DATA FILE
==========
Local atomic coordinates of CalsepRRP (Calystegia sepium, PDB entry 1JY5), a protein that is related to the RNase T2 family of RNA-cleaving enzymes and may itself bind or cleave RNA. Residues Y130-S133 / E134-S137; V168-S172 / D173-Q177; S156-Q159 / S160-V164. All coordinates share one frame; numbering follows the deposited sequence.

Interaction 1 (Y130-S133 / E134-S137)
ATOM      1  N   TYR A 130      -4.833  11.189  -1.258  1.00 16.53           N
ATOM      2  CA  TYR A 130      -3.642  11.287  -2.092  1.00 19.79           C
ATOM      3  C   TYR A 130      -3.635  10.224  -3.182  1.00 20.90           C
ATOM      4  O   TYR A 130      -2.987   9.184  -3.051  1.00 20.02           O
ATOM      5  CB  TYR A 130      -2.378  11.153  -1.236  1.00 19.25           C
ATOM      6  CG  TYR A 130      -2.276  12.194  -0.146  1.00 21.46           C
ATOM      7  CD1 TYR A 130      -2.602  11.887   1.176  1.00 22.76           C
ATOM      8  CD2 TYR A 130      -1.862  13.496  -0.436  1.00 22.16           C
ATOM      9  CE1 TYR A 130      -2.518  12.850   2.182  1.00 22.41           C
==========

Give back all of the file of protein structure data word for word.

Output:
Local atomic coordinates of CalsepRRP (Calystegia sepium, PDB entry 1JY5), a protein that is related to the RNase T2 family of RNA-cleaving enzymes and may itself bind or cleave RNA. Residues Y130-S133 / E134-S137; V168-S172 / D173-Q177; S156-Q159 / S160-V164. All coordinates share one frame; numbering follows the deposited sequence.

Interaction 1 (Y130-S133 / E134-S137)
ATOM      1  N   TYR A 130      -4.833  11.189  -1.258  1.00 16.53           N
ATOM      2  CA  TYR A 130      -3.642  11.287  -2.092  1.00 19.79           C
ATOM      3  C   TYR A 130      -3.635  10.224  -3.182  1.00 20.90           C
ATOM      4  O   TYR A 130      -2.987   9.184  -3.051  1.00 20.02           O
ATOM      5  CB  TYR A 130      -2.378  11.153  -1.236  1.00 19.25           C
ATOM      6  CG  TYR A 130      -2.276  12.194  -0.146  1.00 21.46           C
ATOM      7  CD1 TYR A 130      -2.602  11.887   1.176  1.00 22.76           C
ATOM      8  CD2 TYR A 130      -1.862  13.496  -0.436  1.00 22.16           C
ATOM      9  CE1 TYR A 130      -2.518  12.850   2.182  1.00 22.41           C